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Spark Connector Best Practices

This chapter describes the preferred way to set up a Spark cluster on InterSystems IRIS® data platform. The following topics are discussed:
  • Configuration — describes and explains the preferred Spark cluster topology.
  • Queries — provides examples that demonstrate how to optimize query performance.
  • Loading Data — discusses how to optimize loading of large datasets into sharded clusters.
Pre-installed Spark in Containers
The InterSystems Cloud Manager (ICM) provides you with a simple, intuitive way to provision cloud infrastructure and deploy services on it. See the “Using ICM” chapter of the InterSystems Cloud Manager Guide for instructions on how to configure and deploy containers in a topology similar to the one described in this chapter. The “Deploy and Manage Services” section provides specific instructions for using images that include pre-installed instances of Spark.


Intended topology

  1. The InterSystems IRIS shard master I0 and Spark master S0 both run on host machine H0.
  2. A Spark slave s0 also runs on host machine H0.
  3. Furthermore, for each additional distinct host machine H1 ... Hn hosting an InterSystems IRIS shard server instance I1 ... In , exactly one Spark slave si also runs on Hi
  4. Optionally, for each additional distinct host machine H1 ... Hn hosting an InterSystems IRIS shard server instance I1 ... In , exactly one HDFS data node di also runs on Hi
  5. The Spark cluster runs in what the Spark documentation refers to as Standalone Mode.


While other topologies are certainly possible and will work (in the sense that Spark programs will save and restore data correctly and compute correct results), this specific topology will generally perform best because:
  1. Each Spark slave is collocated with exactly one InterSystems IRIS shard server, and the connector is able to exploit this fact by requesting that a dataset partition requiring data from shard server Ii be scheduled for execution on host machine Hi. In other words, the process is executed on the same machine as the data on which it depends. Thus movement of data across the network connecting the machines Hi is greatly reduced.
  2. Each Spark slave creates Spark worker processes that are multithreaded. The Spark master is aware of the number of processing cores available to each worker, and distributes tasks amongst them accordingly (subject to 1. above). Thus there is no advantage in running more than one Spark slave on each host machine.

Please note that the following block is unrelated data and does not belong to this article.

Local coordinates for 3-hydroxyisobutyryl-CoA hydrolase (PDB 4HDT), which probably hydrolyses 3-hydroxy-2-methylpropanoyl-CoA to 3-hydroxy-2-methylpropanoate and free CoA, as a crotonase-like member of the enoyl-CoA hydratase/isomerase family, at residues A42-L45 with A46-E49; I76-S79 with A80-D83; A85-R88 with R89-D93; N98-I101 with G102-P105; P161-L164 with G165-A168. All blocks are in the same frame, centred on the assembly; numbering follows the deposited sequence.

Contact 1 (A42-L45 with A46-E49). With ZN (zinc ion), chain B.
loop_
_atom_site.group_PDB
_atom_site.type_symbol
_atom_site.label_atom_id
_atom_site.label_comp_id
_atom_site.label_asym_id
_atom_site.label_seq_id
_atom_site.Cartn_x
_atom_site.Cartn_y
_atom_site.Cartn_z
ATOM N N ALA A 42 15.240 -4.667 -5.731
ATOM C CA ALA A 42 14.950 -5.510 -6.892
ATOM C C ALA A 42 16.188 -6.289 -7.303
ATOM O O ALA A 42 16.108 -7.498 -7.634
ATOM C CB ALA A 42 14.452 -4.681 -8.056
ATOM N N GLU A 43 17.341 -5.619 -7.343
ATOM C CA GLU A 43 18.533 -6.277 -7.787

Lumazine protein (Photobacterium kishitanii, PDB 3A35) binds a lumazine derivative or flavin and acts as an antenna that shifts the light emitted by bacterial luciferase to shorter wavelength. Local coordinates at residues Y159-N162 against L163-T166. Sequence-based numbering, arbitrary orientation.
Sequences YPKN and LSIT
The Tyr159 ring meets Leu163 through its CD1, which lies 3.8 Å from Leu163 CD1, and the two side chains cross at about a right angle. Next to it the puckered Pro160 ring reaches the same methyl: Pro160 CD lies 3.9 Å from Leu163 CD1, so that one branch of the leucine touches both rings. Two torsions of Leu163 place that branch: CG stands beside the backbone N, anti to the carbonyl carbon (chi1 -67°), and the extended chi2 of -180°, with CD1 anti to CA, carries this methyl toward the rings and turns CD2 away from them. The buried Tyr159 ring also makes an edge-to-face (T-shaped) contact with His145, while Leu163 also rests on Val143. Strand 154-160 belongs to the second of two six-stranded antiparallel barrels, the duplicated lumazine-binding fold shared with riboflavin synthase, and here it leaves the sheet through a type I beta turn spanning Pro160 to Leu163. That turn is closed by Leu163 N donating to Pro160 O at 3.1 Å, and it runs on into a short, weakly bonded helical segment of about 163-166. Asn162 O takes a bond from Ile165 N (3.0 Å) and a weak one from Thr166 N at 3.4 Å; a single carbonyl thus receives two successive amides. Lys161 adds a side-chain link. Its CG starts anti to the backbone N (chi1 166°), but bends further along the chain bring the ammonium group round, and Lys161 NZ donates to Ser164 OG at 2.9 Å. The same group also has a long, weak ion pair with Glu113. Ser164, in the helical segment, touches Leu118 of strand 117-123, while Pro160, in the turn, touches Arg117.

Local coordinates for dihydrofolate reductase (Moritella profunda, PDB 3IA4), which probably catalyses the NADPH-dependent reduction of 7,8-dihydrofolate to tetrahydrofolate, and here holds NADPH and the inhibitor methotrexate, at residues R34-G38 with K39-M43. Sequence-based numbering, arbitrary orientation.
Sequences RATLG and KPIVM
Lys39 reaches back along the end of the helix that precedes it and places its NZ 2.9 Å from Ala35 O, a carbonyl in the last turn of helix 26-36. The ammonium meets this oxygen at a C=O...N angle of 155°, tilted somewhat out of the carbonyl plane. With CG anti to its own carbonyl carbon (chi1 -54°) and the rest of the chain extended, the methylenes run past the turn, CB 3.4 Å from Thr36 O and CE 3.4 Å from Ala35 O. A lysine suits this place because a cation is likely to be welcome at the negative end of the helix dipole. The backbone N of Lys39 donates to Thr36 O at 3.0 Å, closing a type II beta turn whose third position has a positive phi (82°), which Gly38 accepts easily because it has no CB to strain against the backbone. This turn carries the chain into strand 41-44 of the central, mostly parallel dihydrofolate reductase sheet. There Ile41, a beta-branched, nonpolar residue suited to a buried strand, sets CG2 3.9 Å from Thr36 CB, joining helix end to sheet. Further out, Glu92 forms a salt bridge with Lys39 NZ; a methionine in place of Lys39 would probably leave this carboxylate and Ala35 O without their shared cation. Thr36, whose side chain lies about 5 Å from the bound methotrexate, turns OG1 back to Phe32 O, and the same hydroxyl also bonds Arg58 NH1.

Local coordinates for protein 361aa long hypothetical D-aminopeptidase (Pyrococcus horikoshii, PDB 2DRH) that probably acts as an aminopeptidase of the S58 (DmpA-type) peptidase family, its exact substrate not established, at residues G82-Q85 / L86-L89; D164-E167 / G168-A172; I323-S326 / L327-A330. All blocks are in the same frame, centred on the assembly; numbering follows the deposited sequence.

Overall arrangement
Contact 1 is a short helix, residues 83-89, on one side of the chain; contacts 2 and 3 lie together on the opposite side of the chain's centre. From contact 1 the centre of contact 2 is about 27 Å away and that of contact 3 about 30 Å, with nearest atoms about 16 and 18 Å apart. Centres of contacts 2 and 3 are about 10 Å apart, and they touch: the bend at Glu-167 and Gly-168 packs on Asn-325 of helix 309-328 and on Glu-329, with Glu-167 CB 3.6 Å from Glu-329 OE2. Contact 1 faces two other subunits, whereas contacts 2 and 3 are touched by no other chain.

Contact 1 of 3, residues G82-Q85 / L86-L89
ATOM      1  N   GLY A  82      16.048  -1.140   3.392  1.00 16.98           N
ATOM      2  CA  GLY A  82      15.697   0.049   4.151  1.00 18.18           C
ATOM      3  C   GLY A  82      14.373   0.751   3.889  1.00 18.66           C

3. Not all tables are sharded. Un-sharded tables are stored on the InterSystems IRIS shard master I0. (The partitions of) datasets reading or writing such tables are best scheduled for execution on a Spark slave that is collocated with this instance, hence there should also be a Spark slave s0 running on H0 to service these requests.
  4. When loading large data sets into a cluster, there are significant advantages to installing HDFS on the nodes of the cluster (see below).


While more cores, RAM, and disk storage are obviously merrier than less, one generally has a choice between a few powerful host machines, or more, less powerful hosts. A sweet spot exists, however, when the largest tables in the database fit comfortably within the collective RAM of all the shard servers in the cluster, for then the cluster effectively behaves as a scalable cache. This is especially true for large scale analytics of predominantly static or infrequently changing 'data lakes'.
Special consideration should be given to the machine H0 that hosts the InterSystems IRIS shard master. Complex queries, particularly those with aggregates, ORDER BY, TOP, or DISTINCT clauses and the like, generally require a non-trivial reduction of the intermediate results returned by the individual shard servers, and this computation is staged in temporary tables on the shard master. For a query that returns a large result set that must be sorted, for example, the reduction step on the shard master (the sort) can easily dominate the rest of the computation.